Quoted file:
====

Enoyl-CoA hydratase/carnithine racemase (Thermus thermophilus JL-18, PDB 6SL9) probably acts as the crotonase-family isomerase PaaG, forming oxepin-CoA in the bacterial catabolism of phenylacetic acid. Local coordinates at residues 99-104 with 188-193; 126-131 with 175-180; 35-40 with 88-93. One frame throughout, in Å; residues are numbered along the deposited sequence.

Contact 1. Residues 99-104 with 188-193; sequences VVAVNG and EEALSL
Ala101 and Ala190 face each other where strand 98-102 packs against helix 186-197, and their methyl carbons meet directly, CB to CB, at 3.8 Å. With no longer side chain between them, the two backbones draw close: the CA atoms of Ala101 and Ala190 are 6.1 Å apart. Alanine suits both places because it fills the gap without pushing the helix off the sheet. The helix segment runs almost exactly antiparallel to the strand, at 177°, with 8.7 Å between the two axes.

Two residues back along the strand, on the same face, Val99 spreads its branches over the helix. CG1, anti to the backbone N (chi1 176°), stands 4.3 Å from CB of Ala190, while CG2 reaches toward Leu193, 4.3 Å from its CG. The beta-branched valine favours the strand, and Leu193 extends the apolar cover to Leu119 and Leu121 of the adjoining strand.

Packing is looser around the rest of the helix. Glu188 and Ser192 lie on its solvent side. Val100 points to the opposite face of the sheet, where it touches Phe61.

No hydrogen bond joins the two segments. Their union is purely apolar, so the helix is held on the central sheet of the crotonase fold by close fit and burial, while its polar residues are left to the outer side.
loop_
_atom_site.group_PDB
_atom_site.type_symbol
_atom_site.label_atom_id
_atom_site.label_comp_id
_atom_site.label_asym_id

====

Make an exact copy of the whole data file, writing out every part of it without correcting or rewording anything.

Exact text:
Enoyl-CoA hydratase/carnithine racemase (Thermus thermophilus JL-18, PDB 6SL9) probably acts as the crotonase-family isomerase PaaG, forming oxepin-CoA in the bacterial catabolism of phenylacetic acid. Local coordinates at residues 99-104 with 188-193; 126-131 with 175-180; 35-40 with 88-93. One frame throughout, in Å; residues are numbered along the deposited sequence.

Contact 1. Residues 99-104 with 188-193; sequences VVAVNG and EEALSL
Ala101 and Ala190 face each other where strand 98-102 packs against helix 186-197, and their methyl carbons meet directly, CB to CB, at 3.8 Å. With no longer side chain between them, the two backbones draw close: the CA atoms of Ala101 and Ala190 are 6.1 Å apart. Alanine suits both places because it fills the gap without pushing the helix off the sheet. The helix segment runs almost exactly antiparallel to the strand, at 177°, with 8.7 Å between the two axes.

Two residues back along the strand, on the same face, Val99 spreads its branches over the helix. CG1, anti to the backbone N (chi1 176°), stands 4.3 Å from CB of Ala190, while CG2 reaches toward Leu193, 4.3 Å from its CG. The beta-branched valine favours the strand, and Leu193 extends the apolar cover to Leu119 and Leu121 of the adjoining strand.

Packing is looser around the rest of the helix. Glu188 and Ser192 lie on its solvent side. Val100 points to the opposite face of the sheet, where it touches Phe61.

No hydrogen bond joins the two segments. Their union is purely apolar, so the helix is held on the central sheet of the crotonase fold by close fit and burial, while its polar residues are left to the outer side.
loop_
_atom_site.group_PDB
_atom_site.type_symbol
_atom_site.label_atom_id
_atom_site.label_comp_id
_atom_site.label_asym_id